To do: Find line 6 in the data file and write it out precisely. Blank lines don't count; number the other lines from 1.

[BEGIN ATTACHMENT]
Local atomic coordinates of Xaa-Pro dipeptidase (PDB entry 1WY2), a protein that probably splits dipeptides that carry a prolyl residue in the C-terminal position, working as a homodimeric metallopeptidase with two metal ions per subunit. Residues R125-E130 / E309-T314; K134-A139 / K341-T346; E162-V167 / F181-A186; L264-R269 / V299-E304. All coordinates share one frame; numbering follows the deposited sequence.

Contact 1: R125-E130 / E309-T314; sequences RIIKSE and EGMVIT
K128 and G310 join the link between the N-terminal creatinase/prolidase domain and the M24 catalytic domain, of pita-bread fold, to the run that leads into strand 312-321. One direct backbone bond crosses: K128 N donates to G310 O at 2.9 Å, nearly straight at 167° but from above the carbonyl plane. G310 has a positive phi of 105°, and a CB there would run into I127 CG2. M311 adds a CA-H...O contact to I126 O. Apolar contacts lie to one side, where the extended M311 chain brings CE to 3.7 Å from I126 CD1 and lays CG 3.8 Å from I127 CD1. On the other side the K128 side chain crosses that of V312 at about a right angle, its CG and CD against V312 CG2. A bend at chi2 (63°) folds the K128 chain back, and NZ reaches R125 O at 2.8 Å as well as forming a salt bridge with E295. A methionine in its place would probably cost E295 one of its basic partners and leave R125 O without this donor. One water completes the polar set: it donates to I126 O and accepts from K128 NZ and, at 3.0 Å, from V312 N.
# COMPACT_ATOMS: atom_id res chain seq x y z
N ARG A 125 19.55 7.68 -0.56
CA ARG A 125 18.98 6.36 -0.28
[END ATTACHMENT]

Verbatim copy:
CA ARG A 125 18.98 6.36 -0.28